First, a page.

Sunday, December 21, 2008

Light and Longing

"The sky had here and there a star;/The earth had a single light afar,/
A flickering, human pathetic light,/That was maintained against the night”
– Robert Frost, "On the Heart's Beginning to Cloud the Mind"

Over Thanksgiving, I found myself sitting where I'd sat a thousand times before. I was at the kitchen table of my childhood home, looking out the window to the small, rolling hills just a little over two miles away. As a kid I'd sit there and look at the lights in the distance and imagine the homes from which they came. I was too far away to see any specifics, but I'd fill in the details: families sitting down together for dinner, siblings playing the piano, children doing homework, loved ones conversing. I’d imagine all these activities taking place within that warm, welcoming glow, an element of their evening in which I was allowed to be a part. Maybe these were just street lights or porch lights, but to me these were lights that lit up human activity – appealing, warm human activity. You'd think that my imaginings would imply that those activities weren't occurring in my own home, but they were. In fact, if someone up on one of those hills were imagining the light from my house illuminating these things they'd be correct. I don't know why I was so fascinated by these lights or what I was longing to see, but they would continue to entrance me for years. I can’t explain it. There’s a German word, “Sehnsucht,” that means "a longing for who knows what." Sehnsucht is the closest I’ve been able to come to placing a term to this unreachable imagining.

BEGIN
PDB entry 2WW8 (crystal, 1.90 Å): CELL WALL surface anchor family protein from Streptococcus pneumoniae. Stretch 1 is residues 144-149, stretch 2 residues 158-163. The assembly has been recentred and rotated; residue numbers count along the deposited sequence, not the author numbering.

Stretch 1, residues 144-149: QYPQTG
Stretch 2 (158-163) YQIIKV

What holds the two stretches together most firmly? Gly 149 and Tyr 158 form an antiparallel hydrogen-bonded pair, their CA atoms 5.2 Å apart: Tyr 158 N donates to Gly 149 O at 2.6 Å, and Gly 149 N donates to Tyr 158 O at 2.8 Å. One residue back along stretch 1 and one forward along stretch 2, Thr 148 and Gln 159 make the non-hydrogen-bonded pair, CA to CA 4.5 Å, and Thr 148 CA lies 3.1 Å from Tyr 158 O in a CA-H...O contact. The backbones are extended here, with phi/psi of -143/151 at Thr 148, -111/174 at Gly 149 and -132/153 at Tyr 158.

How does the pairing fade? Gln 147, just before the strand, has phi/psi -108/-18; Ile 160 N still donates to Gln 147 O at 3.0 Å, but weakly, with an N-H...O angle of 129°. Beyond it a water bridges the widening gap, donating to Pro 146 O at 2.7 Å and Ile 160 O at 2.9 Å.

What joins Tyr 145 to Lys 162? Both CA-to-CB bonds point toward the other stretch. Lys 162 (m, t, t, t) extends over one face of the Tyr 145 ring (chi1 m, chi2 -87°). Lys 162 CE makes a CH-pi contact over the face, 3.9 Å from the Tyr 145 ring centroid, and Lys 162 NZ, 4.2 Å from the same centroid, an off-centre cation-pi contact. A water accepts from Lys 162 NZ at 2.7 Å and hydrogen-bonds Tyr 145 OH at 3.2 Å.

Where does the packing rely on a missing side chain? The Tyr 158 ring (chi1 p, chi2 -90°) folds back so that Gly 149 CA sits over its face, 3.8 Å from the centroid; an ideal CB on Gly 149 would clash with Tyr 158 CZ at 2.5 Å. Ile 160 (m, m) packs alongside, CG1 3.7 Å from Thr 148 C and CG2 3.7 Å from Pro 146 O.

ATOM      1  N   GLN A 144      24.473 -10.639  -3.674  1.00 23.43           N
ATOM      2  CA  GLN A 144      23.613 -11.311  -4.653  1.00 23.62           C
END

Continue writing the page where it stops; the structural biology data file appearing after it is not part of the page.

This year we're settling into a different house, an unknown town, and an unfamiliar state. It's been nice. We arrived in Mount Vernon, Ohio in June. Brett, having completed his Ph.D., started his new job at Mount Vernon Nazarene University in August. Olivia quickly adjusted and dove right into her new adventures including preschool and dance class. And sweet Mae joined our family at the end of October. I'm not working for the first time in a long time and have enjoyed soaking everything in. At night, if someone were to drive by, they'd notice a glow coming from our house, lighting up our pastimes: talking, cooking, eating, feeding, playing (lots of playing), a little reading, very little sitting, and even less sleeping.

On the first Christmas, some shepherds noticed the glow of a faraway light, also illuminating some new human activity. They followed the glow and found Christ. From an even greater distance we now imagine that scene, and it's usually lit up. I'm guessing the stable was probably a lot darker than we think and not very warm or cozy. I don't think the little Lord Jesus exuded some super human glow or warmth. His lower lip probably quivered when he cried, he probably drew up his legs into the fetal position with the feet folding one on top of each other, longing for the warmth and peace of the womb. Without an angel's proclamation, anyone passing by that dark stable on that night would never have imagined the significance of the perfect light within. Whether from a distance of yards or years, things often are not as they appear. O Holy Night.

This Christmas if you find yourself in a warm-lit place, a recipient of a welcoming glow, may you recognize Christ bearing light to the moment. And if you find yourself grasping for that warm-lit scenario, looking for hints of it in the distance, longing for who knows what, remember where there is no apparent light, where very little warmth can be detected, Christ is born. And where He appears, the soul feels its worth.

Merry Christmas.

1 comment:

southernjoy said...

Elizabeth, this is just beautiful. What a wonderful thing to read on this Christmas Eve's Eve.

Merry Christmas to you, and your beautiful family!